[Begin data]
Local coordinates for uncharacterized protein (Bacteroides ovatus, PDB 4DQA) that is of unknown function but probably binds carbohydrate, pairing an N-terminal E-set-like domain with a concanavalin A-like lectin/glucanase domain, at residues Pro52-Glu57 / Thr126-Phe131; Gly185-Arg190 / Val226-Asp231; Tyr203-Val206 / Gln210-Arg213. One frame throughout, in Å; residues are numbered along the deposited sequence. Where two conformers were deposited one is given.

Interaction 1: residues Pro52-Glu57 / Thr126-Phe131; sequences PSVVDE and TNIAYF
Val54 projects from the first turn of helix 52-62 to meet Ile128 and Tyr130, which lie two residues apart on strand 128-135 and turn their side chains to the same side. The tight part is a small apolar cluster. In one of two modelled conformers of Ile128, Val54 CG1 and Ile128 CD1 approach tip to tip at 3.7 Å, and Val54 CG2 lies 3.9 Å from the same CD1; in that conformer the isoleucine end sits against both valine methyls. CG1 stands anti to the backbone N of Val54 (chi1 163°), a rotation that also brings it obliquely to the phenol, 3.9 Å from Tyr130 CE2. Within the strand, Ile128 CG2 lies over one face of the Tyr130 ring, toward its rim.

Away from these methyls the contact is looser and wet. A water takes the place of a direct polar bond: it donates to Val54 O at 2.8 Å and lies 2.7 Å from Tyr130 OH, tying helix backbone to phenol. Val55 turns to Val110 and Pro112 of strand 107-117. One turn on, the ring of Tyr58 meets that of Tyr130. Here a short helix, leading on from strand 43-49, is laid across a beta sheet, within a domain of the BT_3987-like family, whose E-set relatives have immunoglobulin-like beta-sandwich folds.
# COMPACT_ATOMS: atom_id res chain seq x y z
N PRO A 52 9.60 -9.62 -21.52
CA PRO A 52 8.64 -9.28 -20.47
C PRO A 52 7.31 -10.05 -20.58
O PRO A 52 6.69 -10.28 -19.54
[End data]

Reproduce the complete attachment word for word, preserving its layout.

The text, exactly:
Local coordinates for uncharacterized protein (Bacteroides ovatus, PDB 4DQA) that is of unknown function but probably binds carbohydrate, pairing an N-terminal E-set-like domain with a concanavalin A-like lectin/glucanase domain, at residues Pro52-Glu57 / Thr126-Phe131; Gly185-Arg190 / Val226-Asp231; Tyr203-Val206 / Gln210-Arg213. One frame throughout, in Å; residues are numbered along the deposited sequence. Where two conformers were deposited one is given.

Interaction 1: residues Pro52-Glu57 / Thr126-Phe131; sequences PSVVDE and TNIAYF
Val54 projects from the first turn of helix 52-62 to meet Ile128 and Tyr130, which lie two residues apart on strand 128-135 and turn their side chains to the same side. The tight part is a small apolar cluster. In one of two modelled conformers of Ile128, Val54 CG1 and Ile128 CD1 approach tip to tip at 3.7 Å, and Val54 CG2 lies 3.9 Å from the same CD1; in that conformer the isoleucine end sits against both valine methyls. CG1 stands anti to the backbone N of Val54 (chi1 163°), a rotation that also brings it obliquely to the phenol, 3.9 Å from Tyr130 CE2. Within the strand, Ile128 CG2 lies over one face of the Tyr130 ring, toward its rim.

Away from these methyls the contact is looser and wet. A water takes the place of a direct polar bond: it donates to Val54 O at 2.8 Å and lies 2.7 Å from Tyr130 OH, tying helix backbone to phenol. Val55 turns to Val110 and Pro112 of strand 107-117. One turn on, the ring of Tyr58 meets that of Tyr130. Here a short helix, leading on from strand 43-49, is laid across a beta sheet, within a domain of the BT_3987-like family, whose E-set relatives have immunoglobulin-like beta-sandwich folds.
# COMPACT_ATOMS: atom_id res chain seq x y z
N PRO A 52 9.60 -9.62 -21.52
CA PRO A 52 8.64 -9.28 -20.47
C PRO A 52 7.31 -10.05 -20.58
O PRO A 52 6.69 -10.28 -19.54